http://www.supermotors.net/getfile/717400/fullsize/090408180900.jpg

The original muffler. That's chunks of guts that blew out of the cat. So once exhaust got past the completely and horribly plugged cat, it had to work it's way around MORE cat that was in the muffler. No wonder I was blowing manifold gaskets.
http://www.supermotors.net/getfile/717399/fullsize/090408173600.jpg

New exhaust all installed and tightened. It sat SO nice and solid. I could lift myself off the ground with it.
http://www.supermotors.net/getfile/717403/fullsize/090608103500.jpg

I've seen some premade tailpipes that hang pretty low. This one was nice and snug under the body. I was very pleased.
http://www.supermotors.net/getfile/717404/fullsize/090608103700.jpg


The pictures were taken with my phone instead of my digital camera so the quality isn't as clear. Also, the link has more pictures and more writeups of the project.
Let me know what you think.

crash-harris
03-27-2009, 01:08 AM
Was that snake skin or braided metal?!

AbandonedBronco
03-27-2009, 07:30 AM
Was that snake skin or braided metal?!

lol

That was a sleeve of factory heat insulation.

Allison#55
03-30-2009, 03:59 PM
Where did you order the walker pipe from?

AbandonedBronco
03-30-2009, 04:11 PM
I got it from summitracing. You might be able to just order it from your local parts store too.
WLK-45166 was the part number for the Y-Pipe

Ronbo
04-09-2009, 07:40 AM
I noticed the manifold heater conversion on the 1 bbl. but it was missing on the 4 bbl. Will you be doing a write up on that also? This is great! I did this six years ago and the only parts different I see are: I used headers instead of the manifolds and MAYBE the cat, I went with a high flow unit from Summit. The muffler, tailpipe and the rest are identical! Did you have to plug the ports on your head for the A.I.R. injectors? And yes, you will need different rocker studs for a rocker swap. I still have the rocker arms in my tool box because of them. Again, super write up!

Ron

Ronbo
04-09-2009, 07:45 AM
I just saw your link to the cat, exact same one! Too funny. I have the 3G swap and the PMRG starter swap done also. Haven't gotten around to the saginaw conversion. You might not need the starter, headers were causing heat soak and when the starter went the whole she-bang had to come off. Thusly the smaller starter. If you haven't swapped out the low back seats yet, a set of highbacks from a 90's explorer will fit. It also allows you to recline.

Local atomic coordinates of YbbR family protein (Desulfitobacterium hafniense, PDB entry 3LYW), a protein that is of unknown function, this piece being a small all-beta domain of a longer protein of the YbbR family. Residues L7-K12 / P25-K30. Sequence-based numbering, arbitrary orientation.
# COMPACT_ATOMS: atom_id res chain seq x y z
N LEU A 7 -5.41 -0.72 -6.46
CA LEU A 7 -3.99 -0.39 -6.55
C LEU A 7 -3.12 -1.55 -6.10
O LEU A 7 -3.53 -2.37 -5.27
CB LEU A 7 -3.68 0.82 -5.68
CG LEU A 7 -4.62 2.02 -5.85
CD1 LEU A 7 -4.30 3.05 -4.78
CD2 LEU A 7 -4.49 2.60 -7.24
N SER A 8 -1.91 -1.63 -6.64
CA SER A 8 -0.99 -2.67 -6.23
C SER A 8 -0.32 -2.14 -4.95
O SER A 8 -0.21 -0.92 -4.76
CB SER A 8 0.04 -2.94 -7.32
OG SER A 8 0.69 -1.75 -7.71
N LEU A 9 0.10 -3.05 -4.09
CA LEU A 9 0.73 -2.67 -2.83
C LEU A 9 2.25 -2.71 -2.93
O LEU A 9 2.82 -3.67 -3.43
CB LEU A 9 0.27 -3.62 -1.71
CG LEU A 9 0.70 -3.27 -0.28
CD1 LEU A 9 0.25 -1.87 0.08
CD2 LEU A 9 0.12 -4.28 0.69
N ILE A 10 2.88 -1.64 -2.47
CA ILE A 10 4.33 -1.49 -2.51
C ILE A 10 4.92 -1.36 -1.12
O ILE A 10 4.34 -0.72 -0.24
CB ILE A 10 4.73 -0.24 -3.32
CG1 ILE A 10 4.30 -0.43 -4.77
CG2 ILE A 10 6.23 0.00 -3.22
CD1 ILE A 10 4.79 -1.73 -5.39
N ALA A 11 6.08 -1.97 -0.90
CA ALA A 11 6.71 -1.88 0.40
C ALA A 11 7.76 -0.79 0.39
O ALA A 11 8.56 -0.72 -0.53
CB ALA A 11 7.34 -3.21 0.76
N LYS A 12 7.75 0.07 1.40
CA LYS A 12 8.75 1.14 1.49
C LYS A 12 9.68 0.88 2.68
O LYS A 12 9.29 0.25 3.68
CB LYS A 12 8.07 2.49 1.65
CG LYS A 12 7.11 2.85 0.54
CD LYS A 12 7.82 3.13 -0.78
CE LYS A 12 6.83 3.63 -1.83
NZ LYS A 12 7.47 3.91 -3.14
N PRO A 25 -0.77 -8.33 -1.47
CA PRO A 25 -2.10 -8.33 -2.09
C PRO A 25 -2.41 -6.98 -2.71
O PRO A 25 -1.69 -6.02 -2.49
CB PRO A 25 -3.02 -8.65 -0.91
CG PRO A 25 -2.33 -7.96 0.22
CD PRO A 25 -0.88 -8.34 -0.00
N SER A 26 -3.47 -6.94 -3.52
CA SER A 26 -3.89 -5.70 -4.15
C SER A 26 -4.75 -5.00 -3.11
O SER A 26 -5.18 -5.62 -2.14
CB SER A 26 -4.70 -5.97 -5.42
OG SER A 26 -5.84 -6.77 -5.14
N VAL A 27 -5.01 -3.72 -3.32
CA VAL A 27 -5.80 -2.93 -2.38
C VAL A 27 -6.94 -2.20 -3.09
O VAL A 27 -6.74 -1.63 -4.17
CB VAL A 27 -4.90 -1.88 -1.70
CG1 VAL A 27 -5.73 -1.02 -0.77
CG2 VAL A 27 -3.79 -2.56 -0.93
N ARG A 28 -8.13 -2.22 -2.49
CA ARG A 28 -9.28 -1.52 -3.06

Ron

AbandonedBronco
04-09-2009, 09:23 AM
I noticed the manifold heater conversion on the 1 bbl. but it was missing on the 4 bbl. Will you be doing a write up on that also? This is great! I did this six years ago and the only parts different I see are: I used headers instead of the manifolds and MAYBE the cat, I went with a high flow unit from Summit. The muffler, tailpipe and the rest are identical! Did you have to plug the ports on your head for the A.I.R. injectors? And yes, you will need different rocker studs for a rocker swap. I still have the rocker arms in my tool box because of them. Again, super write up!

I just saw your link to the cat, exact same one! Too funny. I have the 3G swap and the PMRG starter swap done also. Haven't gotten around to the saginaw conversion. You might not need the starter, headers were causing heat soak and when the starter went the whole she-bang had to come off. Thusly the smaller starter. If you haven't swapped out the low back seats yet, a set of highbacks from a 90's explorer will fit. It also allows you to recline.


Ron


Thanks for the props! I've been driving it a few weeks now and love it. Still having some tuning to do, like some off-idle stumble and stuff, but I know what to do to fix it (just need a little extra $$ since it's the most expensive jet on the carb), but it's been great, and the power difference is amazing. I'm also getting the same gas mileage as my 1bbl so I can't complain.

As for the manifold heat, the Offenhauser intake does come with the provision to bolt a stock exhaust manifold to it (unlike the Clifford intake), which would enable me to bolt the intake heat to it. However, the guy I bought the intake from had headers, and for some reason thought he had to "modify" the intake for them, so he welded the intake/exhaust connection shut. It would have taken a lot of extra work to cut the welded plate off, plane it smooth, etc, so that I could bolt my carb heat to it. So, I got a 4bbl carb heated spacer from a friend. It sits right under the carb and has coolant running through it.

This picture shows it:
http://www.supermotors.net/getfile/716742/fullsize/hooking-the-lines-up.jpg